Big data genomics- Genomics is emerging as a key source of data in healthcare.
- The benefits could be enormous – but we need to have a conversation about the risks and rewards, with society at its heart.
- It’s up to the experts to begin this dialogue, and they should start right away.
In an age when most of us have personal data in the digital ether, consent, privacy and protection still remain grey areas. Many of us give away or share our data, often without realising to what extent we are doing so. Even if it is explicit in the terms and conditions, how many of us can claim to read these fully? So can we really be sure our data is being handled carefully?
Whilst regulations exist to protect us (for example the General Data Protection Regulation (GDPR) in Europe, or the Protection of Personal Information Act (POPI) in South Africa), there is still a disconnect between these codes of practice and the everyday person, with little evidence to suggest there was any public consultation in their development.
What does this mean in terms of our genomic data?
Genomics (the study of our genes, which are made up of DNA) is emerging as a key source of data within most disciplines of healthcare. If we donate blood, participate in genetic research or have an online genetic test, our genomic data will join the array of personal data that is already held both online and offline about us. This offers a rich source of insight about human health and is sometimes bought, sold and shared between researchers (both non-profit and for-profit) on a huge scale, in ways often unknown to the person who donated the data. Or course, everything that happens to our genomic data should only be done with our consent, but again – how many of us actually read the terms and conditions?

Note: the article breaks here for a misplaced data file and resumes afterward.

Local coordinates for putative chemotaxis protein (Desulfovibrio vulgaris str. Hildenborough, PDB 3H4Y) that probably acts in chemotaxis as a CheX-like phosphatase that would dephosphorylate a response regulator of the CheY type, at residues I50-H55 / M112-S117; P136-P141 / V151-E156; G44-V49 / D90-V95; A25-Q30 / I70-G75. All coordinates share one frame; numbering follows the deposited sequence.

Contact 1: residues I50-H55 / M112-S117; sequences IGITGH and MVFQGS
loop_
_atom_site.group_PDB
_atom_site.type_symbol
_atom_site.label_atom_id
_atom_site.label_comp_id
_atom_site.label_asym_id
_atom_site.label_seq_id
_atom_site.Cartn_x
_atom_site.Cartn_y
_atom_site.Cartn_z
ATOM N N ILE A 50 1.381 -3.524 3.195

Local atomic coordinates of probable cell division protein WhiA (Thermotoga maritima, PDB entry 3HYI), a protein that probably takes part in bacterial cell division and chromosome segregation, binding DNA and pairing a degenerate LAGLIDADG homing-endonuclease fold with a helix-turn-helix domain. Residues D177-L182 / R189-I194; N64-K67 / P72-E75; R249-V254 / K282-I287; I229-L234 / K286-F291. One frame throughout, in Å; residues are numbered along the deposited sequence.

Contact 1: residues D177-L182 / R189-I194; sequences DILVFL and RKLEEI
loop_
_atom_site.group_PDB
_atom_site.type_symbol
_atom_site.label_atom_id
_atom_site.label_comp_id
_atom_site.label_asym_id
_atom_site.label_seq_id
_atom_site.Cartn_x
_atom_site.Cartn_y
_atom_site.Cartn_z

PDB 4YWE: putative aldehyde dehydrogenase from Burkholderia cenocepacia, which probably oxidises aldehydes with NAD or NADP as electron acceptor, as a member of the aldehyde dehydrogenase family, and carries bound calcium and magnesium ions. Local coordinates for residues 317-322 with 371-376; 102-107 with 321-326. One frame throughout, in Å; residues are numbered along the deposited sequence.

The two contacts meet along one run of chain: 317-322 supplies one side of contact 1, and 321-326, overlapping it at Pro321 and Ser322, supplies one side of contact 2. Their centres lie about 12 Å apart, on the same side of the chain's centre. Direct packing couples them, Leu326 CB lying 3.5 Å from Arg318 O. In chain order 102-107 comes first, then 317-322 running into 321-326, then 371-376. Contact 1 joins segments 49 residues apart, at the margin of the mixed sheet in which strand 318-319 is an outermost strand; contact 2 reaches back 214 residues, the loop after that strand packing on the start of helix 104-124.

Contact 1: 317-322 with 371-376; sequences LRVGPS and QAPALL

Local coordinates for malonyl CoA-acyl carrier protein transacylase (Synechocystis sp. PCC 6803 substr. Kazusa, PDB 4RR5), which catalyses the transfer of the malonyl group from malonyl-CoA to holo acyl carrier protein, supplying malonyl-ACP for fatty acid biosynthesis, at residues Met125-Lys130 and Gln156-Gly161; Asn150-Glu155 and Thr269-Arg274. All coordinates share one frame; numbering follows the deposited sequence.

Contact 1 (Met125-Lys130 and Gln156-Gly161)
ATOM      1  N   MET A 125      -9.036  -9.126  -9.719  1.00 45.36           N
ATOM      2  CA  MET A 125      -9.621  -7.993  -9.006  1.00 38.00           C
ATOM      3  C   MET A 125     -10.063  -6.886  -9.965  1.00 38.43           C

How do we develop regulations that protect data donors?
For regulation to be truly connected to those it serves to protect, it needs to reflect the views and concerns of the public as well as those from whom the DNA data is derived (that is, the ‘data donors’). For people to feel heard, we therefore need to start asking them the right questions and feed their answers back to policy-makers.